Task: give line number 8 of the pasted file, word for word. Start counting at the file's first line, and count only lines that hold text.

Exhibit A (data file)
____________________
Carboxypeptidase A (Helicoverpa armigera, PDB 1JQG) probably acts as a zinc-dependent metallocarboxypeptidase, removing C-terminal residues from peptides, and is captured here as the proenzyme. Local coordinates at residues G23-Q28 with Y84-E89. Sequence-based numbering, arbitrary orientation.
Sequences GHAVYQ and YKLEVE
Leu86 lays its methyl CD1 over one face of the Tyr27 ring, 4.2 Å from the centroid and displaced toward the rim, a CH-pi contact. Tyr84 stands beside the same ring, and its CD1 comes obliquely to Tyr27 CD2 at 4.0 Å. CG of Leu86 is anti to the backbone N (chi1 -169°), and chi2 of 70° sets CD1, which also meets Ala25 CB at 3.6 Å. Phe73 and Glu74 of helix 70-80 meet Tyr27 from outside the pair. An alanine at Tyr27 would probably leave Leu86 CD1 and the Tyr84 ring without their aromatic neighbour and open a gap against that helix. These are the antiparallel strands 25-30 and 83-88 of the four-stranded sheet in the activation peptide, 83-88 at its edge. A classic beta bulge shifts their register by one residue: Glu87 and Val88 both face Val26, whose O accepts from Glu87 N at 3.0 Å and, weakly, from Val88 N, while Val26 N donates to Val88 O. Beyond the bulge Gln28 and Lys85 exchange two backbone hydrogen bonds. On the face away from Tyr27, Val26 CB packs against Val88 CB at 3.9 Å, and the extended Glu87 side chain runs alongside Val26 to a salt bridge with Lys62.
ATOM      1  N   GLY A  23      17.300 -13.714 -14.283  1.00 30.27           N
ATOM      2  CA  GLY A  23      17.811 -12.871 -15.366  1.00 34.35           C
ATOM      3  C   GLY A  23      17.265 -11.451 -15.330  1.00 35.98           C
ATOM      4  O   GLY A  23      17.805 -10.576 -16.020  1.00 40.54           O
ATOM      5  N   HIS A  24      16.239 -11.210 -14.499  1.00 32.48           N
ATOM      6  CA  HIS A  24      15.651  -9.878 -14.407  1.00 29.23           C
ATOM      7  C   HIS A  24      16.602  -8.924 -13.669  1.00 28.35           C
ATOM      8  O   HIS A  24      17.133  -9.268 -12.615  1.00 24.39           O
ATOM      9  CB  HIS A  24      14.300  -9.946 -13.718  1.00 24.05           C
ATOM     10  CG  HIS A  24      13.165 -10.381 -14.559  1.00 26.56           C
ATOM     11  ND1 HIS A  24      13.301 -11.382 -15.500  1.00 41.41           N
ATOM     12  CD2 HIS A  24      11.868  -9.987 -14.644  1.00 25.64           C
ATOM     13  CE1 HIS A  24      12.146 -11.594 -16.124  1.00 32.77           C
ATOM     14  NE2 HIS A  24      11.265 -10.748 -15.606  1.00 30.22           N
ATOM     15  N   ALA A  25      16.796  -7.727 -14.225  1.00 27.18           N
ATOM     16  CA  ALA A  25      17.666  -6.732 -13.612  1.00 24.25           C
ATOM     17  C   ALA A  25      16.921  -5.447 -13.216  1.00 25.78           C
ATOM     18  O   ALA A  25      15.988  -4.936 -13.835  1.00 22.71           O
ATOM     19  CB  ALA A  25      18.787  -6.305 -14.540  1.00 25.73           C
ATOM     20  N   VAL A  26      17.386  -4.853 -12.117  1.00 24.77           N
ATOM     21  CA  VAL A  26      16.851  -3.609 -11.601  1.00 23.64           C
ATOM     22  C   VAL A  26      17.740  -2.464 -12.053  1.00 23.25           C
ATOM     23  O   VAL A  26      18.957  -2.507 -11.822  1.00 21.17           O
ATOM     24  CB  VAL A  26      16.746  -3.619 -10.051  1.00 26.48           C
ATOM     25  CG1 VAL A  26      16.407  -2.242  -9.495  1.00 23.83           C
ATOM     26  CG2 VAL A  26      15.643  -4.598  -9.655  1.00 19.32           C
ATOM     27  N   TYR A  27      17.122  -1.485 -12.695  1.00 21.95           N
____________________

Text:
ATOM      5  N   HIS A  24      16.239 -11.210 -14.499  1.00 32.48           N